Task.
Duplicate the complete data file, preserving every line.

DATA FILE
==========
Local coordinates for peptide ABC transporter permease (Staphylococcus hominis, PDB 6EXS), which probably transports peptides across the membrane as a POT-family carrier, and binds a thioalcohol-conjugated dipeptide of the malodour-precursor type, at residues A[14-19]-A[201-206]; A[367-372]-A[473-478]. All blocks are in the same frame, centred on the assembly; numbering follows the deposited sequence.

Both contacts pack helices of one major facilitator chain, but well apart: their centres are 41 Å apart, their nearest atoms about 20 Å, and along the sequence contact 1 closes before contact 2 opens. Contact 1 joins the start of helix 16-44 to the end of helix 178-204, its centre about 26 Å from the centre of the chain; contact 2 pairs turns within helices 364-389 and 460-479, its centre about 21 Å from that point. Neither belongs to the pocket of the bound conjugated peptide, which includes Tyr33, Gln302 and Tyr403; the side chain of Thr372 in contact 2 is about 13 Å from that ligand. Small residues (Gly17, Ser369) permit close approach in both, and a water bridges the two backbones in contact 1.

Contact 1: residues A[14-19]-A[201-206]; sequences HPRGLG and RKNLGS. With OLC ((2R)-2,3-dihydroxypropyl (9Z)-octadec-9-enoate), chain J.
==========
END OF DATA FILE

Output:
Local coordinates for peptide ABC transporter permease (Staphylococcus hominis, PDB 6EXS), which probably transports peptides across the membrane as a POT-family carrier, and binds a thioalcohol-conjugated dipeptide of the malodour-precursor type, at residues A[14-19]-A[201-206]; A[367-372]-A[473-478]. All blocks are in the same frame, centred on the assembly; numbering follows the deposited sequence.

Both contacts pack helices of one major facilitator chain, but well apart: their centres are 41 Å apart, their nearest atoms about 20 Å, and along the sequence contact 1 closes before contact 2 opens. Contact 1 joins the start of helix 16-44 to the end of helix 178-204, its centre about 26 Å from the centre of the chain; contact 2 pairs turns within helices 364-389 and 460-479, its centre about 21 Å from that point. Neither belongs to the pocket of the bound conjugated peptide, which includes Tyr33, Gln302 and Tyr403; the side chain of Thr372 in contact 2 is about 13 Å from that ligand. Small residues (Gly17, Ser369) permit close approach in both, and a water bridges the two backbones in contact 1.

Contact 1: residues A[14-19]-A[201-206]; sequences HPRGLG and RKNLGS. With OLC ((2R)-2,3-dihydroxypropyl (9Z)-octadec-9-enoate), chain J.